I don't see him, you know, saying, well, you know, the Romans had, you know, 76% on this, and I think the Judaizers were about 23.4% a part of this. I probably had a bad attitude, I'll take one or two percent of the problem, and I mean, that's how mine works. I mean, I'm always trying to figure out and control, and, you know, he just said, I'm suffering. What if that very thing that you begging God to take away is the very thing that's the greatest gift for what you need right now, and instead of resisting and pulling away and asking and struggling and blaming and trying to figure it all out, you moved into it and said, God, this isn't fair. It's evil.

It may have spiritual attack. It sure has some bad people that have done really harmful things to me, and I want to be a Joseph or a Josephine, and I want to lean into this, and I'm going to lean into a sovereign, good, loving God, and I don't get it all, but I'm going to trust that you mean it for good, and so I'm going to get up today and I'm going to praise you and I'm going to choose to rejoice, and I'm going to get up today and I'm going to refuse to be a victim. I'm going to get up today, I'm going to understand, so what's your role for me in this big world that would really honor you? And you start asking those questions that changes your whole perspective. Finally, until we grasp the extraordinary privilege and eternal impact of suffering for good, we will squander the greatest opportunities God will ever provide us to glorify His name and commune with His heart.

Sometimes these difficult times are this window where God could mold your heart and allow you to hear His voice and to build character and endurance and a capacity that could never happen. You know, it's that old picture of the piece of coal that it takes all that time and all that pressure and I think if I get it right, that coal over becomes a diamond. I wish there were an easy way.

I wish I had six easy steps, four easy steps, something you could repeat nine times a day and you would just poof, come out like Jesus. I'd sell it. And I want you to know I'd give at least 10% of it away, maybe more.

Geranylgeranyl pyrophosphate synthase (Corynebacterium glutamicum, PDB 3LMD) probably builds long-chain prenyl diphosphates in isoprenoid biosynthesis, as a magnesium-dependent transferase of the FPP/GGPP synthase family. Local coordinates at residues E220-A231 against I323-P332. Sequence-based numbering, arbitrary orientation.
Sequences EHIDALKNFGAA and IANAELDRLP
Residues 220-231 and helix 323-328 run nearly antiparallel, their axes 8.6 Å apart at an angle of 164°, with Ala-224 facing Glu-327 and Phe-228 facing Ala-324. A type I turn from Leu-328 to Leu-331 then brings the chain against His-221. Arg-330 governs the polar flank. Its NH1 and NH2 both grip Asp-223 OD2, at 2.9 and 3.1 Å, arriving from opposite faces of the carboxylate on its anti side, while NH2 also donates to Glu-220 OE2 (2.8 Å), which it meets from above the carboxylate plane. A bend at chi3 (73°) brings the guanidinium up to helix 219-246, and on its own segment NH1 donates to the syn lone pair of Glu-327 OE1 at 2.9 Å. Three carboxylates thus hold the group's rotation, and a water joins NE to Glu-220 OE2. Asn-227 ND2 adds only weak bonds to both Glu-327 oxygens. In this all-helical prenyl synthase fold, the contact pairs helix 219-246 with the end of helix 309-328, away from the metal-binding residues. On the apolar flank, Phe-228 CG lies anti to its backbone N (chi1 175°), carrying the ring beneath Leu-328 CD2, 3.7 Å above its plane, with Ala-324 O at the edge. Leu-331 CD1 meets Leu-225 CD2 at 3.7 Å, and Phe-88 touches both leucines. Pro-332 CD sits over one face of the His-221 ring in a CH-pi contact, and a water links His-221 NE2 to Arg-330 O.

I'm teasing. It just ain't so people. But there's part of us that are yearning somehow and looking for some silver bullet, something that takes all the suffering away or cleans it all up rather than embracing and saying suffering is not a curse in a fallen world. It's a stewardship and a privilege to reveal God's love and power and to experience intimacy with Him.

And it is not fair. But His promise at the end of the Great Commission, do you remember what it is? And I will be with you how long? Always. Wouldn't it be interesting if we recalibrated all of the issues and realized that's actually the goal, that you would actually recognize and experience Him with you?

Always. Because you've become like who you hang with. And then you're suffering and when He's with you, you become like Him. You're listening to Living on the Edge with Chip Ingram. And the message you just heard, Overcoming Unjust Suffering, is from our series Unstuck. Chip will join us in studio to share some insights from today's talk in just a minute. Through this study in the book of Ephesians, Chip highlights the most painful experiences we'll encounter in life and explains how God's Word delivers healing and power to overcome them. Learn how to not just move past broken relationships, rejection, and shattered dreams, but have true joy and contentment that only comes from a relationship with Jesus.

If you've missed any part of this series, catch up any time through the Chip Ingram app. Well, Chip's with me in studio now, and Chip, the Bible teaches that God works all things together for good. But we don't often get to see that good actually happen. However, we've been blessed to witness God use this ministry in an incredible way over the past few years. Take a minute and tell our listeners how it came about.

Absolutely, Dave. It was in a dark moment in July of 2020 that I got on a Zoom call with the head of all the churches in Egypt. The markets were closed. The government was struggling, getting vaccines. People were dying. And they said, we're barely surviving. And I mentioned to the leader there that I was working on a series called The Art of Survival.

And he interrupted and said, send it to me right away. And that led me to get a camera crew over the weekend, film a three-part series from James chapter one, and then our international director said, Chip, this isn't just for all the pastors in Egypt. It launched then in 300 cities in India, multiple countries in Africa, South America, Southeast Asia. For 18 months, we were doing webinars.

I would do one in the evening that would do half the world and then one in the morning that did the other half of the world. And then out of that grew this vision to gather them in real time, since they haven't been together, some for over two years. And we went on the road and did training with The Art of Survival, one-day seminars. We trained over 40,000 pastors in Kenya on the ground. Then it was Malawi, Zambia, 30 cities in Mexico.